Diagnosis Insights from The Resus Room Podcast

The Resus Room podcast delves into the complexities of diagnosing acute aortic syndrome. This episode provides a vital look at the nuances of AAS, a condition frequently misdiagnosed and fraught with treatment delays.


December 2023

Podcast by

The Resus Room

Available on

iTunes and Spotify

In the intricate world of medical emergencies, the diagnosis of acute aortic syndrome presents a formidable challenge, often likened to finding a needle in a haystack. This analogy, vividly depicted in the latest episode of The Resus Room podcast, highlights the gravity of this potentially fatal condition. The episode delves into the nuances of diagnosis, highlighting its frequent misdiagnosis and the consequential delays in treatment. The discussion focuses on groundbreaking research which sheds light on this elusive condition, exploring the intricacies of patient presentation and the effectiveness of current diagnostic tools in emergency departments.

Confronting the Challenge

Simon Laing, EM Consultant, Bristol Royal Infirmary

“So looking at acute aortic syndrome as Rob has already mentioned and as the authors describe in their introduction of the paper, acute aortic syndrome is an infrequently occurring presentation, but is missed a lot. And we talked about this in our acute aortic syndrome episode. It’s estimated to be misdiagnosed in about a third of cases, and the delay in the cases that are diagnosed up to 24 hours in 25% of them. So, it’s really rare, it’s difficult to spot and then it can often be delayed. And obviously with a presentation that is life threatening, we want to be picking up all the ones that we can, diagnosing them really quickly and then at least being able to intervene as rapidly as possible.”

“So such a challenging area and we’ve picked this paper because it helps really shed light. on the problem and looks to try and find some ways to be able to pick them up more effectively. So, the lead author is McLatchy. It was published just recently in the emergency medicine journal and the title of the paper is Diagnosis of Acute Aortic Syndrome in the Emergency Department the DAShEd study an observational cohort study of people attending the emergency department with symptoms consistent with acute aortic syndrome. I’m sure you’ll have heard about this on social media. It got a lot of appropriately positive attention and commentary to it. So what they’re trying to do in this study is essentially describe the characteristics of patients presenting to ED. With possible acute aortic syndrome and to assess other existing clinical decision tools and use of a CTA in an all-comer cohort of patients. So this isn’t just looking at the problem that in patients who presented with a diagnosed acute aortic syndrome. This is spreading the net really widely and trying to say, of all the patients that come in with possible acute aortic syndrome, how do we then pick out the ones that have actually got it? And that’s the challenge that we all face every day in trying to pick them out.”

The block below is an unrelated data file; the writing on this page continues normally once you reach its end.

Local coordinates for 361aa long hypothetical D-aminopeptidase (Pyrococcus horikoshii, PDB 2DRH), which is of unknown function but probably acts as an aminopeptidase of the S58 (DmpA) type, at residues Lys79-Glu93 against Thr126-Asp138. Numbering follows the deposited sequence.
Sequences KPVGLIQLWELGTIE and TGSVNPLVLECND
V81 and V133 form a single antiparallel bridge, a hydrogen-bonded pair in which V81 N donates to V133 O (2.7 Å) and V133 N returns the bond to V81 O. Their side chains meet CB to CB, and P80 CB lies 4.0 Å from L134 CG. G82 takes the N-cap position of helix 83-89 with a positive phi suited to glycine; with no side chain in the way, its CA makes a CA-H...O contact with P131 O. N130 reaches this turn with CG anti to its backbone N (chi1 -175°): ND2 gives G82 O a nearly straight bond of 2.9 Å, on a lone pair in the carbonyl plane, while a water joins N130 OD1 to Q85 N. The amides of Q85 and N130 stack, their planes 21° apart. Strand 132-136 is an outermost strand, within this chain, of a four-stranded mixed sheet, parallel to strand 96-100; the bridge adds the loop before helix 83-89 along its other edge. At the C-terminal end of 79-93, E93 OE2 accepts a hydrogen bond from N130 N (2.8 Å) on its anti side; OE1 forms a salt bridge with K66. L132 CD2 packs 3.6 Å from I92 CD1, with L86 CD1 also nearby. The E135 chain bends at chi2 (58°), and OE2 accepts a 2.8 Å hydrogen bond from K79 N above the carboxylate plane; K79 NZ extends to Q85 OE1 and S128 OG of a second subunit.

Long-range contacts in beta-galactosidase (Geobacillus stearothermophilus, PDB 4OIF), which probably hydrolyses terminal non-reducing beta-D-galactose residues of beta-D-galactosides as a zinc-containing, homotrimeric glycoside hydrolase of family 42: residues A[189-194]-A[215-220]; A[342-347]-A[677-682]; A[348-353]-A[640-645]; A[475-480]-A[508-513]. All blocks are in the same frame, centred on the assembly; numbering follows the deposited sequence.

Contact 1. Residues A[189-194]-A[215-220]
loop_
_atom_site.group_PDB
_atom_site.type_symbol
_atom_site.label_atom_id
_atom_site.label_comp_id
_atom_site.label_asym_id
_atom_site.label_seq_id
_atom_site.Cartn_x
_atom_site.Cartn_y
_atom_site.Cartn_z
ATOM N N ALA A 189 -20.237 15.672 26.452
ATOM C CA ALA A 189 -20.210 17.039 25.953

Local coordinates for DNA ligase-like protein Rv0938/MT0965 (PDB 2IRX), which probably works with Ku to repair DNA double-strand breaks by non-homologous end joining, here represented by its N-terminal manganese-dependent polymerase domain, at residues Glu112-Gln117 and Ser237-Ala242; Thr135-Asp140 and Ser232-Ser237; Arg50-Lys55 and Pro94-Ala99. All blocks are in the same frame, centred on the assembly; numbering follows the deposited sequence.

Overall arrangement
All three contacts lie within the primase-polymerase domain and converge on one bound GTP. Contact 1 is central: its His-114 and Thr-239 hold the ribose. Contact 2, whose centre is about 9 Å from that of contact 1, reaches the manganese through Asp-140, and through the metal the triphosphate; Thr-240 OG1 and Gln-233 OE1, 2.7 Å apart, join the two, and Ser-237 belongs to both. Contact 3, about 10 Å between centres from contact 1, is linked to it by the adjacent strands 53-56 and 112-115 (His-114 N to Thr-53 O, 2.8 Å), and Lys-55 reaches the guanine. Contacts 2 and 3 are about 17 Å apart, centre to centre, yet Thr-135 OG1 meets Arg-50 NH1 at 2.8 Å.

Widening the Net

“So they did this in a multi-center observational cohort study of patients who are all 16 years or older attending 27 UK emergency departments and this was at the back end of last year so 2022. For those patients, as we said with potential acute aortic symptoms that started in the last seven days and they define these as things like chest or back pain or abdominal pain, syncope or symptoms relating to malperfusion. So what you’ll be thinking listening to those is that they could be a phenomenal number of different diagnoses and that is obviously the challenge.”

“Now patients were ideally identified with those presentations prospectively but they could also enroll patients retrospectively. Each of these eds had a period of time that they were enrolling these eligible patients, and that was either from two up to 40 days in order to get the information they needed, they collected anonymized data, which included a whole host of information and also the information that’s present in those clinical decision tools that they were gonna go on to evaluate.”

“When the clinicians identified the patients in real-time, so prospectively, they then got those clinicians to essentially quantify. whether or not they thought that acute aortic syndrome was a possible diagnosis and tried to get a feel for how likely those clinicians thought that it might be. So a yes or no answer to could it be acute aortic syndrome and then quantifying it on a likelihood scale from 0 to 10 with an additional question of whether or not they thought it was the most likely diagnosis which is a yes or no answer.

Clinical Patterns and Confirmations